Summers Red Light.

A drug, so powerful that despite your hardest effort to stay away it will pull you in.

He asked, what this drug is?

She replied, it is embedded in all of us from a young age.

From Aida Murad’s 365 Days Of Love.

Do you have to experience love to understand love?

I don’t think you do; I may not know a lot about love. Or maybe I do, perhaps we all try to reach a level of love that only exists behind the little red camera light.

A concept lost by the mass, a concept that has lost its definition through the limbs of social media. We love only to compete. We love only to get likes. We love only to fulfill a social expectation.

As if we can’t gain romantic success without social acceptance, as if love is bound by opinions what happened to the real kind of love, the love that consumes you–is it all fictional?

Let’s not crush teenage puppy love but seriously how many times have you sat and scrolled on your phone and seen a beautiful picture of a couple at a restaurant? But once the snap is taken the smile fades, two people supposedly in love not talking to each other .Eat. Snap. PostThen comes the indirect status update #Hate it when people are rude. Cry. Snap. Post.Craving attention from the one they love but refuse to talk, refuse to communicate the real issue, starving love–no, in fact, depriving love making it loves inaugural affair with the 21st century.

 I asked my mother to define love. She asked me,

“Define the ocean without water?” I said I couldn’t. “Exactly, people are like the ocean, deep and mysterious filled with monsters but the water, the clear sky-blue water is what makes it beautiful. The water is love.”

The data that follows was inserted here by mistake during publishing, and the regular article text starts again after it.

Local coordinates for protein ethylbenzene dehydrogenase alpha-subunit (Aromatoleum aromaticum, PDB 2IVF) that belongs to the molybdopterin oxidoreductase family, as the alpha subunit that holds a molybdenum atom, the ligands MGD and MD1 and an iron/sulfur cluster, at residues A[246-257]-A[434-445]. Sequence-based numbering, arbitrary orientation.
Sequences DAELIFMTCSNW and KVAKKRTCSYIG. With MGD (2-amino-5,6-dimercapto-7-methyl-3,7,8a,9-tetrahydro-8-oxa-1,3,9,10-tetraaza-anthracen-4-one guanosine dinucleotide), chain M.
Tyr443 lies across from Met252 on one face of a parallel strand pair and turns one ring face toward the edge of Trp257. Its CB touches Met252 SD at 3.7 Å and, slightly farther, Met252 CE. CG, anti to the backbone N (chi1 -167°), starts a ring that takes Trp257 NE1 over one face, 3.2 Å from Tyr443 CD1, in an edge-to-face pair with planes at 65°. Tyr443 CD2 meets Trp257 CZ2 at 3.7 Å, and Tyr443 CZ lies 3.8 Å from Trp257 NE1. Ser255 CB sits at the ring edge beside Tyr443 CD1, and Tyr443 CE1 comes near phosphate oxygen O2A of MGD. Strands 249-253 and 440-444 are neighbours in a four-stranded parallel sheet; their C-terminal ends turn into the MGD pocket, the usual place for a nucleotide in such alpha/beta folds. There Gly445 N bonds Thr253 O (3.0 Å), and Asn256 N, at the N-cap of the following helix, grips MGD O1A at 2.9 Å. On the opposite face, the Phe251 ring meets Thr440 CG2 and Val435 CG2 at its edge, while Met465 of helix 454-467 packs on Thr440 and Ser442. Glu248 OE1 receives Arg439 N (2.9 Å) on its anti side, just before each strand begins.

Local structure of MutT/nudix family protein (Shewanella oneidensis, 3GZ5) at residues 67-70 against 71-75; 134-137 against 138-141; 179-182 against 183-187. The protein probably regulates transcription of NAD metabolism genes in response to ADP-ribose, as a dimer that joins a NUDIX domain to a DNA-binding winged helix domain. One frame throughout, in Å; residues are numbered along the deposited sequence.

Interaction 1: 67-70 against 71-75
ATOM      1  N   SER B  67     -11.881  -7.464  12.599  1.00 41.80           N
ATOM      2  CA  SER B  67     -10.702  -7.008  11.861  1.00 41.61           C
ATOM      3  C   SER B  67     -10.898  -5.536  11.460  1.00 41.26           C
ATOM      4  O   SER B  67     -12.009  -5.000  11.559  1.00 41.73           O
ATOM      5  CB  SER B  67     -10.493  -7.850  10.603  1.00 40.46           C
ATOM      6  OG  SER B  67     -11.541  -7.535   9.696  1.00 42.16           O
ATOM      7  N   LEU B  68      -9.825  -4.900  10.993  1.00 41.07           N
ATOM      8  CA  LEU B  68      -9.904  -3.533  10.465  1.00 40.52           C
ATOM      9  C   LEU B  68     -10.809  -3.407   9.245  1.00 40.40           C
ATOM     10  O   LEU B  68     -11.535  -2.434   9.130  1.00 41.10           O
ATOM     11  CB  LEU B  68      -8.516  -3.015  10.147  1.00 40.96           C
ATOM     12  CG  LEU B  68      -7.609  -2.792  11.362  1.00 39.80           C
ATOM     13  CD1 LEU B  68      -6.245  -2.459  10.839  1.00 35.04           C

Old but consistent like ancient wisdom, like the men in top-hats.


But what happened to the men in top-hats?  (Let’s go back in time.)

The year of jazz, rich sounds of saxophones sprinkling the air and romantic gestures roaming the streets. You’re reading the morning news, sipping coffee in a café and he walks in and asks what you’re reading, how your morning is? The conversation is like a familiar rhythm he makes you smile; he’s there to win you not to borrow you already stamping an expiration date on you. He asks you out. You say yes.

To experience the first date– the awkward beauty in it.

Experience the first butterfly.

The first kiss.

To experience love.


I once believed I was in love; my heart and my mind were in a compelling argument against each other. My mind convinced me that I was in love–based solely on the virtue of a checklist, ticking off:

  1. Money
  2. House
  3. Car
  4. Looks

One by one– a checklist created by society, each of us adding to it:

5. Height
6. Abs
7. Funny

My heart at first whispered in opposition except I was subjugated by the list when I should have been enthralled by him. My heart eventually screamed with the opposition.  *Exhale* I finally let go.

With that said let us not allow social media the glory of imprisoning love.  Love is more than just monogamy, love is a birth-right, ‘encoded and tucked away in our DNA’.  My mother says, ‘everyone experiences love, but not everyone falls in love, love of that nature is rare.’

A drug, so powerful that despite your hardest effort to stay away it will pull you in.

He asked, what this drug is?

She replied, it is embedded in all of us from a young age.

He asked, will you take the drug with me?

She replied, once it wears off will you still love me?

He replied, I would be a fool if I didn’t

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